A reader wonders what it's about ...
Q: My three-year-old flatcoated retriever has been a joy to train, is a really keen retriever and has been a good worker out on the shoot for the past two seasons, but she has just started making the faintest of noises in the back of her throat just before I send her to retrieve. She has also started anticipating being sent and has run-in a couple of times. I thought she was nearly ready to trial but this is a real setback. Any advice?
A: Many novice trainers make the same mistake, concentrating on retrieving to such an extent that the dog becomes obsessive with alarming consequences. While practice at retrieving is essential, over-repetition of marked retrieves will inadvertently cause faults to appear. Steadiness in the obsessive retriever can be maintained, but at what cost? The anticipation of being sent, or rather the frustration at not being sent quickly enough, may be causing the noise in the back of the throat. At rest this would have been unnoticed until delivered at a pitch and volume audible to the human ear. The inaudible noise would have been constantly rewarded and the behaviour reinforced by the dog fetching yet another retrieve.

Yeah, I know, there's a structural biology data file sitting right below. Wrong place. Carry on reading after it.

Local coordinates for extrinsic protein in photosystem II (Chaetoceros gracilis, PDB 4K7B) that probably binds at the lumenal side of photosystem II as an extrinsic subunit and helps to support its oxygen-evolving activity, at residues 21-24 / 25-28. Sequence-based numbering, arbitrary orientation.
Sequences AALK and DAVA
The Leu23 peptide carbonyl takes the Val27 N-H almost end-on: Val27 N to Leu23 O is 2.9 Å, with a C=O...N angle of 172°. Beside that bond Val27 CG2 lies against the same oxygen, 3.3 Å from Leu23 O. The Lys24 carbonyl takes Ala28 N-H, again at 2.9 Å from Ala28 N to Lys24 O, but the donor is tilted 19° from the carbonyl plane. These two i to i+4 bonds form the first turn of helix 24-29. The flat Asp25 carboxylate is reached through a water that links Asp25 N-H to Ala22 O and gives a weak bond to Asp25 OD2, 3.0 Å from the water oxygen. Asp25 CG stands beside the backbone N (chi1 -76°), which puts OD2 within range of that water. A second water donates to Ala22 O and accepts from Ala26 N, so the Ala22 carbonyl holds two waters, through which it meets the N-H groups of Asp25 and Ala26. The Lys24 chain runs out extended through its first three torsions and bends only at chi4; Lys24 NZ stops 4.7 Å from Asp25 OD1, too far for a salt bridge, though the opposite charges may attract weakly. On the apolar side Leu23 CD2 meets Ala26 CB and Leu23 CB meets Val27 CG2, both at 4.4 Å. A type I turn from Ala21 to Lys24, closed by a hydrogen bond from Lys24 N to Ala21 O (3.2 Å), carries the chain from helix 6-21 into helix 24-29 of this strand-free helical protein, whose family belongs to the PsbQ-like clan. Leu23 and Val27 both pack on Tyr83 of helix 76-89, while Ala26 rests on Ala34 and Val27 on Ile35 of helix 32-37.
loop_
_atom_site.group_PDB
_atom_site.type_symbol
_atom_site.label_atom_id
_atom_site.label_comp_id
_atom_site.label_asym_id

Stop sending for marked retrieves
You must break the sequence of events that lead up to her anticipating being sent to retrieve. Stop sending her for marked retrieves but turn them into memory retrieves by walking her away at heel before sending her back. Pick all birds in the open by hand and reward her for sitting and waiting. Take her out on as many shoot days as necessary without letting her retrieve and reward her for sitting quietly during the shooting. She must be taught to switch off and this will not happen if she keeps getting rewarded with birds to fetch.